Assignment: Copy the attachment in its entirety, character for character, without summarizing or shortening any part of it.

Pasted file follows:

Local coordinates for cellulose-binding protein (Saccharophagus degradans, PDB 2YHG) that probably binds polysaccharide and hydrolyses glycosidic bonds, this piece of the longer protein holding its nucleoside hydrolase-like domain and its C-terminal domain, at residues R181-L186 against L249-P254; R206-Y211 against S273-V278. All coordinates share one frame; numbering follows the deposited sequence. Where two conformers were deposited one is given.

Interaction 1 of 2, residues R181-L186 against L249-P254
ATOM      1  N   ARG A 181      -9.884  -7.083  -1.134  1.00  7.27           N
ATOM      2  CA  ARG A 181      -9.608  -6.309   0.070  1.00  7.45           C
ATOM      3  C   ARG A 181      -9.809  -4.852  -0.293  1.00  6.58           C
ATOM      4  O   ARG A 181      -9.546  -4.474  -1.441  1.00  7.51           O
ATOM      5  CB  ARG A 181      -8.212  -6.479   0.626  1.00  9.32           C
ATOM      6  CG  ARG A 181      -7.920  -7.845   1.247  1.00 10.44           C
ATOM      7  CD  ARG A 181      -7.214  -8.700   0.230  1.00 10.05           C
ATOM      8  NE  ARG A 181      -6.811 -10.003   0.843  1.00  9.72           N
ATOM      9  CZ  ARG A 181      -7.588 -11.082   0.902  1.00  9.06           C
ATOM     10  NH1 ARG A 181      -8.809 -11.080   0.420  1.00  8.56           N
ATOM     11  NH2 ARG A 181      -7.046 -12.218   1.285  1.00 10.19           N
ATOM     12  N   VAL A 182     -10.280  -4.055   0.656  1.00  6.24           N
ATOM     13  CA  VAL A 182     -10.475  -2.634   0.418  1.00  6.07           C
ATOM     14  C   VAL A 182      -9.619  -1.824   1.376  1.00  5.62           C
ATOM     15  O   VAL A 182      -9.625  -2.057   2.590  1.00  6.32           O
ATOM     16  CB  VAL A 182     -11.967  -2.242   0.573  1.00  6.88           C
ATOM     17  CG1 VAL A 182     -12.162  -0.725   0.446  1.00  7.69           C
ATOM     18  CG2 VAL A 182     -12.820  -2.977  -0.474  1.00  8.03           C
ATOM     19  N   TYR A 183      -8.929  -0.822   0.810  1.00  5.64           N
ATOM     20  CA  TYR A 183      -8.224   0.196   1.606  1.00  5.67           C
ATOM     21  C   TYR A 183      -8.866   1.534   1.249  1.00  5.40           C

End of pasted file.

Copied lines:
Local coordinates for cellulose-binding protein (Saccharophagus degradans, PDB 2YHG) that probably binds polysaccharide and hydrolyses glycosidic bonds, this piece of the longer protein holding its nucleoside hydrolase-like domain and its C-terminal domain, at residues R181-L186 against L249-P254; R206-Y211 against S273-V278. All coordinates share one frame; numbering follows the deposited sequence. Where two conformers were deposited one is given.

Interaction 1 of 2, residues R181-L186 against L249-P254
ATOM      1  N   ARG A 181      -9.884  -7.083  -1.134  1.00  7.27           N
ATOM      2  CA  ARG A 181      -9.608  -6.309   0.070  1.00  7.45           C
ATOM      3  C   ARG A 181      -9.809  -4.852  -0.293  1.00  6.58           C
ATOM      4  O   ARG A 181      -9.546  -4.474  -1.441  1.00  7.51           O
ATOM      5  CB  ARG A 181      -8.212  -6.479   0.626  1.00  9.32           C
ATOM      6  CG  ARG A 181      -7.920  -7.845   1.247  1.00 10.44           C
ATOM      7  CD  ARG A 181      -7.214  -8.700   0.230  1.00 10.05           C
ATOM      8  NE  ARG A 181      -6.811 -10.003   0.843  1.00  9.72           N
ATOM      9  CZ  ARG A 181      -7.588 -11.082   0.902  1.00  9.06           C
ATOM     10  NH1 ARG A 181      -8.809 -11.080   0.420  1.00  8.56           N
ATOM     11  NH2 ARG A 181      -7.046 -12.218   1.285  1.00 10.19           N
ATOM     12  N   VAL A 182     -10.280  -4.055   0.656  1.00  6.24           N
ATOM     13  CA  VAL A 182     -10.475  -2.634   0.418  1.00  6.07           C
ATOM     14  C   VAL A 182      -9.619  -1.824   1.376  1.00  5.62           C
ATOM     15  O   VAL A 182      -9.625  -2.057   2.590  1.00  6.32           O
ATOM     16  CB  VAL A 182     -11.967  -2.242   0.573  1.00  6.88           C
ATOM     17  CG1 VAL A 182     -12.162  -0.725   0.446  1.00  7.69           C
ATOM     18  CG2 VAL A 182     -12.820  -2.977  -0.474  1.00  8.03           C
ATOM     19  N   TYR A 183      -8.929  -0.822   0.810  1.00  5.64           N
ATOM     20  CA  TYR A 183      -8.224   0.196   1.606  1.00  5.67           C
ATOM     21  C   TYR A 183      -8.866   1.534   1.249  1.00  5.40           C